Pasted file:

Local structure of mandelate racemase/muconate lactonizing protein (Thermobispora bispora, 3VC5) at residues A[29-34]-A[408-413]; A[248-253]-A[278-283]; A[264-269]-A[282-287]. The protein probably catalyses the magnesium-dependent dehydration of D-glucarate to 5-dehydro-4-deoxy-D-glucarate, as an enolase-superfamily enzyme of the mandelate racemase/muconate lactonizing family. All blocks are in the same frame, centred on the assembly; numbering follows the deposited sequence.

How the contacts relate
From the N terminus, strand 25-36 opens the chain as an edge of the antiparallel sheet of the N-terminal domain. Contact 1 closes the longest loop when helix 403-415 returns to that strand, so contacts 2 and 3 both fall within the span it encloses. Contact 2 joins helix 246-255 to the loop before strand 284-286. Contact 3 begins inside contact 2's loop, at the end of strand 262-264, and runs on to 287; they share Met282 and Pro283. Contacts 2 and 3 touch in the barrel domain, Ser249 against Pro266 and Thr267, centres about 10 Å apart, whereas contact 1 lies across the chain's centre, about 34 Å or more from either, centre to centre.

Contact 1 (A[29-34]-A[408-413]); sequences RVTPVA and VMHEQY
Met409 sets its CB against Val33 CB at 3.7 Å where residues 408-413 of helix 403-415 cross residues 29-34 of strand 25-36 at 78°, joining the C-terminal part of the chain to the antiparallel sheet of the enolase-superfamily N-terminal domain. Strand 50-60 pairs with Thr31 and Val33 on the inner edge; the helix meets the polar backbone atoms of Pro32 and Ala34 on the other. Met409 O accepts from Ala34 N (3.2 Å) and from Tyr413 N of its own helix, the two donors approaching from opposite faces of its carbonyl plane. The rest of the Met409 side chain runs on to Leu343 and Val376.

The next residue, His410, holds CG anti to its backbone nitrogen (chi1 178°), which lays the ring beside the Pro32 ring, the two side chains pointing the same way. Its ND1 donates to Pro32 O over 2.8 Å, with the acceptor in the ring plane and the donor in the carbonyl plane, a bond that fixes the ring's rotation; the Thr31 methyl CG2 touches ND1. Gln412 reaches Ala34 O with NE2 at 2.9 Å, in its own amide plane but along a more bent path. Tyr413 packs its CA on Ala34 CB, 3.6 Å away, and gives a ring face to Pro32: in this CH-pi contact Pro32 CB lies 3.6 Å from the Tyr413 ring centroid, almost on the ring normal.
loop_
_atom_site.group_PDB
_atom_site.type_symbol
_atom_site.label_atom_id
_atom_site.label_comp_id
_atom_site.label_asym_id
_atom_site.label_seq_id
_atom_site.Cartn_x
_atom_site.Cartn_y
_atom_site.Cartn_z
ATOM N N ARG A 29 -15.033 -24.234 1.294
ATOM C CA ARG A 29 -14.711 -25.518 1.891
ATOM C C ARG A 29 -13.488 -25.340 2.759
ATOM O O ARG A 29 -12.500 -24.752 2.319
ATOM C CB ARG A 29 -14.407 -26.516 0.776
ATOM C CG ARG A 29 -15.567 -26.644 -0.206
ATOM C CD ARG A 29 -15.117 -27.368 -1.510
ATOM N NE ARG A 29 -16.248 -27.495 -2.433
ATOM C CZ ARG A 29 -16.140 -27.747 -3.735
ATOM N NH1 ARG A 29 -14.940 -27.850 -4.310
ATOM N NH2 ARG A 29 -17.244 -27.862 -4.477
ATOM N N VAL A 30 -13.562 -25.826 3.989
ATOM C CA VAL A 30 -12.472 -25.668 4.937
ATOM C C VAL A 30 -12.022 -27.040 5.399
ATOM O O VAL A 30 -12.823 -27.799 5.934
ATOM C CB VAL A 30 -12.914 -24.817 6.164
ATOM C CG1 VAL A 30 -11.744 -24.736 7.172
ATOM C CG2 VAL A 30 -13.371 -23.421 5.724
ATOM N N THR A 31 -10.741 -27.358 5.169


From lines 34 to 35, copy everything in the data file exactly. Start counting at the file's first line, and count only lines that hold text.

ATOM C CG2 VAL A 30 -13.371 -23.421 5.724
ATOM N N THR A 31 -10.741 -27.358 5.169